Rosemary’s

In any other town – even in other parts of New York City – it would be a sad tale of recession-era urban blight: a decades-old family business burns down, leaving a blackened shell of a building that sits empty for years.

But not here. When Village Paper burned down over a year ago and the owners relocated to 8th Street, several restauranteurs started vying for the burned out shell of a building on a prime West Village corner, only to be rejected by Community Board 2. You’d think the community would be thrilled to be rid of a burned out shell of a building, but no. 

But Carlos Suarez, the restauranteur behind Bobo, persevered and won approval for a beer and wine license for new restaurant Rosemary’s. The result is a beautiful space on the sleek side of urban rustic. The floors are terracotta, the ceilings unfinished wood planks festooned with string lights that give the dining room an outdoor garden feel, even with the windows shut to the outside on a rainy night.

We were faced with a wait of over an hour – not surprising considering we put our names down at 8 o’clock – but whiled away the time with salumi and lambrusco at Gottino, pictured above, a few doors down. I recommend this strategy if you find yourself with time to spare, which is likely to be the case at a restaurant that doesn’t take reservations.

When we returned to Rosemary’s an hour later, the bar area was just as full, but at least it was spacious, with several tables and a long counter for sampling one of two dozen wines by the glass or nine types of beer. Rosemary’s has a clever pricing system that brings all these wines in at $10 a glass, $40 a bottle, plus a reserve wine list with an even bigger range of bottles. We particularly liked the glasses of 2008 Renato Ratti nebbiolo d’Alba and the 2010 Le Corte primitivo.

One selling point for Rosemary’s with CB2 was their rooftop garden, which they intend to use not just to feed customers but to educate the kids at nearby P.S. 41. You can go up the metal staircase that runs up one side of the room and take a look at it yourself, but be forewarned it will give almost all urban gardeners an inferiority complex. Rows and rows of fresh vegetables and herbs are packed onto a space only as big as the dining room, growing enough produce to feed a village.

Half of the menu is devoted to antipasti, which means the number of actual appetizers and mains is somewhat limited. Perhaps Suarez anticipated the wait at dinnertime and came up with a way to feed the crowds. But Rosemary’s antipasti are based on whatever’s in season on the rooftop above, so along with the usual salumi and cheeses, you’ll find eggplant caponata and just-picked radishes. Mainstays like preserved tuna ($8) come mixed with aromatic fresh parsley, olives, good-quality capers and chickpeas fried to give the whole dish some crunch.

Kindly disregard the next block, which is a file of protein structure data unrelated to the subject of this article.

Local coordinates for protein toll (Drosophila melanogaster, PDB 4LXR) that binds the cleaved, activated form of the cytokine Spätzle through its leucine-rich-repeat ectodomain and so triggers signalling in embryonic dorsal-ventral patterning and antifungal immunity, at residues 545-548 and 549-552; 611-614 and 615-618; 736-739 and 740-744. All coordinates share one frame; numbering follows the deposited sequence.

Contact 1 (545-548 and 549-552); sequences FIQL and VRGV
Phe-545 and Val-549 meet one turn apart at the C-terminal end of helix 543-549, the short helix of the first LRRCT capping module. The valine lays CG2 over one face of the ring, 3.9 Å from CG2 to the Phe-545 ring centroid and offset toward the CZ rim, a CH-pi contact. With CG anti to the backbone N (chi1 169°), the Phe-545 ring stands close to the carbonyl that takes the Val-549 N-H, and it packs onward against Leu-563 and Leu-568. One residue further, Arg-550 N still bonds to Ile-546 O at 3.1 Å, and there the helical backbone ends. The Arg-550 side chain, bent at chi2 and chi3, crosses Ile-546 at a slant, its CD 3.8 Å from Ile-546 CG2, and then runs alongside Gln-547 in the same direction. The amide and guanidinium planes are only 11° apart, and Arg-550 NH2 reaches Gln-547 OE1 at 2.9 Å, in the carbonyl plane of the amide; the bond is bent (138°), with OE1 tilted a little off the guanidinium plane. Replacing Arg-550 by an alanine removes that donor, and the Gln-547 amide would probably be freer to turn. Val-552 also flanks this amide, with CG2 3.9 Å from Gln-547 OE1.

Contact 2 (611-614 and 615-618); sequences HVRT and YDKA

One of the issues with Bobo has been the inconsistency in the kitchen. From year to year the menu and kitchen staff changed completely, so you never knew what you were getting. But at Rosemary’s Suarez has hired chef Wade Moises of Eataly and Babbo, bringing in a familiar style of Italian cuisine with an avid fan base. You can sense the master hand of Batali in those preserved fish antipasti, so much like the ones at Otto, and in the handmade orecchiete ($14) with sweet Italian sausage nestled in the little ears of pasta amid a broth-based sauce and a tangle of wilted greens like fennel.

The cavatelli ($14), another pasta made in house, gets the greatest-hits-of-rustic-Italian combo of slightly sweet, fresh ricotta, just-shelled peas and mint. It’s an old hit that works every time.

More unusual is an herb salad that was just picked hours ago. Any New Yorker who has envied Californians their fresh produce will find solace in the bright flavors of sweet baby spinach, peppery arugula, bitter chicory and thinly shaved radishes, all just harvested from the garden upstairs.

The hand of Batali was again evident in the utter richness and succulence of porchettina ($22) braised until just pink, slathered with fresh mustard seeds, more fennel and pan juices. This is not seasonal cooking for the wimpy of palate.

One downfall of the seasonal aspect: if you don’t like fennel and fennel’s in season, it may be hard to navigate around it, since certain ingredients can pop up almost everywhere. As a hater of truffles in autumn and pretty much any time of year, I can feel diners’ pain. Another downfall – there’s no bread service here, no matter how starving you may be when you finally sit down. An Italian restaurant without bread and olive oil? Non esiste. At least service is quite smooth even in the first week of business, even if they aren’t bringing any bread to the table.

The charm of the room can also be ruined by the closeness of other diners, since the two-tops are set quite close to each other. Hell is other couples, especially when they are breaking up at the table next to yours.

Perhaps New Yorkers have reached a point where we bicker about who gets to spend hundreds of thousands of dollars to repair an eyesore of a building, but we should still agree on one thing: when it comes to breakup dinners, save your time and money and book a table at Pomodoro instead. Pretty new restaurants like Rosemary’s are for the romantics.

Rosemary’s
18 Greenwich Avenue at West 10th Street
West Village, New York
212-647-1818
rosemarysnyc.com

No reservations.

Gottino
52 Greenwich Avenue, between W. 10th and W. 11th Streets
West Village, New York
212-633-2590
ilmiogottino.com

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